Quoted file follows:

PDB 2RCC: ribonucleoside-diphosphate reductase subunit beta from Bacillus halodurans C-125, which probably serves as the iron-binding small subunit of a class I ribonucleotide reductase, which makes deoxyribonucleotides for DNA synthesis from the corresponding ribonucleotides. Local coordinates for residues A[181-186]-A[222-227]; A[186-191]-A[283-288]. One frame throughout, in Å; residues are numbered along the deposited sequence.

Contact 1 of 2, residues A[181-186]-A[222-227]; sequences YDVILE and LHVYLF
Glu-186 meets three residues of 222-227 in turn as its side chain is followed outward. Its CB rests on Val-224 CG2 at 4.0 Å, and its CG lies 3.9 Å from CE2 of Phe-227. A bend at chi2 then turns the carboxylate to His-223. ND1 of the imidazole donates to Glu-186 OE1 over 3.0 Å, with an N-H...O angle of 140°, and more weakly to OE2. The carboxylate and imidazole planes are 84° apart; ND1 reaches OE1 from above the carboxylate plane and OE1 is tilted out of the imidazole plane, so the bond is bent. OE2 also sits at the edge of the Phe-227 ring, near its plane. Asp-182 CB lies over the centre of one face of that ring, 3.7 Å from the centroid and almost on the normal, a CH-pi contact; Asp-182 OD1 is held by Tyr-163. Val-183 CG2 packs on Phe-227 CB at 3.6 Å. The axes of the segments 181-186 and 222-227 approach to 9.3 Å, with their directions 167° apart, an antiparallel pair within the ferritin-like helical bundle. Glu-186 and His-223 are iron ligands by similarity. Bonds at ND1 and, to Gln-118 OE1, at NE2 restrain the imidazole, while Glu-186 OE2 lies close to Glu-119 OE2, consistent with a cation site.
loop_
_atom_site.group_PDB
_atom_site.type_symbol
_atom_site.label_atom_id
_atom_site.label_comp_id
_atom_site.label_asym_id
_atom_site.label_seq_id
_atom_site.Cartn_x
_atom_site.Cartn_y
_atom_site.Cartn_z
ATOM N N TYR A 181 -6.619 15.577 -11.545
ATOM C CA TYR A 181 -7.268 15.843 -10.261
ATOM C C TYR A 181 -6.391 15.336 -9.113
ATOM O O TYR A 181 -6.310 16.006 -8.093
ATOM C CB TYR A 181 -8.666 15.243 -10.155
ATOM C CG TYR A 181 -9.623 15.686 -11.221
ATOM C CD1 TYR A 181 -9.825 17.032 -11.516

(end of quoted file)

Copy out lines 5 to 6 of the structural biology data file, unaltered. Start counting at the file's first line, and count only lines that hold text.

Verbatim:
_atom_site.group_PDB
_atom_site.type_symbol